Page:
Cantonese opera is seen as a treasure stemmed from the Southern part of China, and was made extremely popular in Hong Kong from the 1930s to the 1980s. Being adapted largely from traditional Chinese folklore, fiction and mythology, Cantonese opera concerns essentially with figurative representations of human emotions and behaviour, logically related to the manifestations from classical literature. Most of these opera titles thus derived consist of core Chinese Confucian values of benevolence, righteousness, loyalty and filial piety. However, there were still plenty of titles focusing on unfulfilled or forbidden love which did not conform to the ‘right’ track of traditional moral principles. From the very perspective of feudal beliefs, to be attached in love and passion usually results in dire consequences, especially when such deeds were unorthodox ones. Taking the above into consideration, it would be thought-provoking to scrutinize how happiness and heartlessness (a frequently explored theme) are depicted in the art of Cantonese opera. Interestingly, most of these love-laden scenes are corresponding to sexual desires and motives mainly from the male side. The happy heroes and heroines are first deeply drown in passion, but are often refrained from being united owing to different factors, and the females are usually the ones to be abandoned. This article is going to analyze in depth the significance of these representations in the selected opera titles of Burning of the Incense and Scent of a Lady.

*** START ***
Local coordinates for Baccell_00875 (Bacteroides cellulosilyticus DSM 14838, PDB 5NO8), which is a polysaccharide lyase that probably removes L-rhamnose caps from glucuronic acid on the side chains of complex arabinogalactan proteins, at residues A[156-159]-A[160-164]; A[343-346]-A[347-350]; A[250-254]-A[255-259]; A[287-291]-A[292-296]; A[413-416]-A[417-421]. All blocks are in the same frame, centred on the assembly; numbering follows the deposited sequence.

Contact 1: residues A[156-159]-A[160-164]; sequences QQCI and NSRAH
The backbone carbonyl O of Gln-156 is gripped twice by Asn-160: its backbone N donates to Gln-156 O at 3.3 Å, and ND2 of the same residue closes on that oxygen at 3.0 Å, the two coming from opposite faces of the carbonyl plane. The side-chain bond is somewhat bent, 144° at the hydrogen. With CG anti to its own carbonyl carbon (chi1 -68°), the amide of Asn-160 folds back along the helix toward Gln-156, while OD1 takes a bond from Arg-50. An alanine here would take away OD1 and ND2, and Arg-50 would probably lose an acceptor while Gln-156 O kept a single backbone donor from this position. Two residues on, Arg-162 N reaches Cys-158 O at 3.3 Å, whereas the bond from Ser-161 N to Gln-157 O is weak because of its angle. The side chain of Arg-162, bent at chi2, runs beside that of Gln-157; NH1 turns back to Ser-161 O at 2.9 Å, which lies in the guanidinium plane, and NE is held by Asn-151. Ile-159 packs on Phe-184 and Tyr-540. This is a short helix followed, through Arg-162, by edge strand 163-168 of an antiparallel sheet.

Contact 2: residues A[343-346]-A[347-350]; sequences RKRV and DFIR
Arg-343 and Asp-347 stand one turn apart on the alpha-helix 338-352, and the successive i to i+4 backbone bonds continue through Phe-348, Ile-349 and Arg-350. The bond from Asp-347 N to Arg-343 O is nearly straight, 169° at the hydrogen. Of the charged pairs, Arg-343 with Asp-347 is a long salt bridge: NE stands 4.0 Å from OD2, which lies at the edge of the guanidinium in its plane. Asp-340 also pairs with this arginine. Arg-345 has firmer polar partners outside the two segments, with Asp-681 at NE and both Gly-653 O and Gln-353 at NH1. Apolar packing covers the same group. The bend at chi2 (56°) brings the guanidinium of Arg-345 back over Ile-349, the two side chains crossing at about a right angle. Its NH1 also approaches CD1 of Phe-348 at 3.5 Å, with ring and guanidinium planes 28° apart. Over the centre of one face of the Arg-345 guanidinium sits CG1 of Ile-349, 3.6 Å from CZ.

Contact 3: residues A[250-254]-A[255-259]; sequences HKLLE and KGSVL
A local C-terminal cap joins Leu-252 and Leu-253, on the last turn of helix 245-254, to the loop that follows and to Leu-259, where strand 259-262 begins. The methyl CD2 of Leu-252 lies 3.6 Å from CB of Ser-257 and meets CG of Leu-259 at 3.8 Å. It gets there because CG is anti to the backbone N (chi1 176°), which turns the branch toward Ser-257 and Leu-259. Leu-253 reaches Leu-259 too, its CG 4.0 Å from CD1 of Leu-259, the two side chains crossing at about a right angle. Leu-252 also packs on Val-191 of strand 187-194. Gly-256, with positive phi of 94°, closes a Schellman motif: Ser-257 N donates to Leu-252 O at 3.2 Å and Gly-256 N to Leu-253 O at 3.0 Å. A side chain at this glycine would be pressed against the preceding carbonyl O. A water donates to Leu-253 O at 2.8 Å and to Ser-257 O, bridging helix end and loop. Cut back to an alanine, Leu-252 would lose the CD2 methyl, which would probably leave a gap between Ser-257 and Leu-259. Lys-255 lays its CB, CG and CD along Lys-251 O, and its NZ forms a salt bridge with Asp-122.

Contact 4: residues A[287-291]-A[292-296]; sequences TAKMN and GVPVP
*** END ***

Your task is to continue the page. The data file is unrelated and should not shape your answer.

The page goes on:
Kar Yue Chan, Hong Kong Metropolitan University, Hong Kong